An EgyptAir flight headed to Cairo from Paris late Wednesday made "sudden swerves" before apparently crashing into the Mediterranean Sea halfway between Egypt and Greece, authorities said early Thursday.
Aboard were 56 passengers -- including one child and two babies -- from more than a dozen nations and 10 crew members, the airline reported on Twitter.
Possible debris was found 230 nautical miles west of Crete, various media reported.
"The possibility of having a terror attack is higher than the possibility of having a technical [problem],” Egypt’s aviation minister, Sherif Fathy, told reporters.
The French-made Airbus A320 took a 90-degree swerve left, dropping from 37,000 feet to 15,000 feet, before swerving 360 degrees right, said Panos Kammeno, Greece's defense minister.
Specialized units and the Egyptian military, joined by Greek responders, began searching onveright about 175 miles north of the Egyptian coast, EgyptAir tweeted.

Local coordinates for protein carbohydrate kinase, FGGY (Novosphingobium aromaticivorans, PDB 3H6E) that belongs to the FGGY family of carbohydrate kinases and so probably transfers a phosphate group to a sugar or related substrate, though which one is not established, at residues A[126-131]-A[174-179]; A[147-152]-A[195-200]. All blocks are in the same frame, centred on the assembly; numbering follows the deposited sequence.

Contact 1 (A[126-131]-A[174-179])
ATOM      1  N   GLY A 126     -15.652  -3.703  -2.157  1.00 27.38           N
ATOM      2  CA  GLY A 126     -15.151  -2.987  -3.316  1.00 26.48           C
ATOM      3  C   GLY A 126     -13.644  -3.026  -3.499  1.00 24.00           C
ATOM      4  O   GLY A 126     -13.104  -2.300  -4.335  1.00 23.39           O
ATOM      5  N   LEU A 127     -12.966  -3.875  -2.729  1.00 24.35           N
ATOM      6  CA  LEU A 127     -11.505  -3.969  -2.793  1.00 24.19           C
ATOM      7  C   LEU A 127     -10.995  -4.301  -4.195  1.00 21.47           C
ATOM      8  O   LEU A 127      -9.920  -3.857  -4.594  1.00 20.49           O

A question remained of where exactly an electronic distress signal came from that was received by the Egyptian Armed Forces in the vicinity of the suspected crash site nearly two hours after the flight went missing.
"An informed source at EGYPTAIR stated that Flight no MS804, which departed Paris at 23:09 (CEST) heading to Cairo has disappeared from radar," EgyptAir tweeted at 10:57 p.m. EST on Wednesday.
"EGYPTAIR A320 was [cruising] at a height of 37.000ft, and disappeared after entering the Egyptian airspace within 10 miles," read an 11:41 p.m. tweet.
The Airbus A320, built in 2003, left Charles De Gaulle Airport and lost contact with the tracking system a little over 3½ hours later -- at 8:30 p.m. EST -- the airline reported.
The New York Times quoted Ehab Mohy el-Deen, director of Egypt’s air navigation authority, as saying "they did not radio for help or lose altitude. They just vanished.”
EGYPTAIR hosted the passengers' families near to Cairo Airport -- providing doctors, translators and all the necessary services -- and then put them on its first flight out of De Gaulle on Thursday.
It reported the passengers' nationalities as 30 Egyptian, 15 French, 2 Iraqi and one each: Algerian, Belgian, British, Canadian, Chadian, Kuwati, Portugese, Saudi and Sudanese.
"Noteworthy that the aircraft pilot has 6275 of flying hours including 2101 flying hours on Airbus 320," EgyptAir reported. As for the co-pilot he has 2766 flying hours,"
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